Following the bankruptcy, Gibbons and Williams had debts of £70,736 and 11 shillings, although a separate report stated that the debts were in the region of £200,000, while the firm’s assets were a paltry £45,000. Gibbons & Williams also had dealings with several prominent London businesses at the time of the company’s collapse in 1835.
- From The Evening Post of 1835:
- Extract of a letter from Dublin, dated January 21:
- “The utmost consternation prevailed through Dublin, today, owing to the unlooked for failure of the well-known house of Gibbons and Williams, of Dame Street. In addition to the banking business, they carried on that of stock-brokers and notaries public.”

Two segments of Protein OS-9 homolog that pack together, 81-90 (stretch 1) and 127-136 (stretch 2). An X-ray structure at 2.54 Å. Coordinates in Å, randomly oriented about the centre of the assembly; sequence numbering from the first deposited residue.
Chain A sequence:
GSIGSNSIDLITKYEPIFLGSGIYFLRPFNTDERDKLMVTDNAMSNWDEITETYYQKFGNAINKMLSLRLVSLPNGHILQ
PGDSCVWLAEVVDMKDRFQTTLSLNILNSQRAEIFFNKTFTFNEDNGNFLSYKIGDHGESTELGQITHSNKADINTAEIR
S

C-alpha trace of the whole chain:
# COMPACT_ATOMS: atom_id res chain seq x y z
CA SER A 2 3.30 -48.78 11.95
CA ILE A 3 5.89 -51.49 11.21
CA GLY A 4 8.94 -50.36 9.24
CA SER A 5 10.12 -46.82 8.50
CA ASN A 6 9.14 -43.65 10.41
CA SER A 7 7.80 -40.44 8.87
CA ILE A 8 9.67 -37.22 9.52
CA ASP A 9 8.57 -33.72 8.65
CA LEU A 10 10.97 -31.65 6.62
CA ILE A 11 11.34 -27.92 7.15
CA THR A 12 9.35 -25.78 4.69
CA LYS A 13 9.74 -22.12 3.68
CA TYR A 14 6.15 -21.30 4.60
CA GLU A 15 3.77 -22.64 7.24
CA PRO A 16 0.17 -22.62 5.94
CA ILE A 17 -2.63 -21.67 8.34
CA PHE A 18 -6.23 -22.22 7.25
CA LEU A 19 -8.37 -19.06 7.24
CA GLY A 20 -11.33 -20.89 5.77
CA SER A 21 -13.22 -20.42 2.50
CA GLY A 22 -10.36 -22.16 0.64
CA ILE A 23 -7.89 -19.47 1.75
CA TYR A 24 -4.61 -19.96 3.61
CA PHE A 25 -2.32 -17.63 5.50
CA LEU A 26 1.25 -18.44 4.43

- From ‘The Spectator‘ of 24 January 1835 :
- ‘Gibbons & Williams : The banking-house of Gibbons and Williams of Dublin stopped payment on Wednesday. The amount of their outstanding engagements is stated at £8001 and 10/-. The Dublin correspondent of the ‘Linnet says—” Gibbon and Williams had a good many of their notes pushed into circulation amongst the farmers, particularly in the county of Westmeath, where an estate of theirs lies, and also amongst the shipping interests. I hear that one Dublin house is in for £60,0001 and a house in Liverpool for £23,000. ‘
- From ‘The Times‘ of 26th January 1835: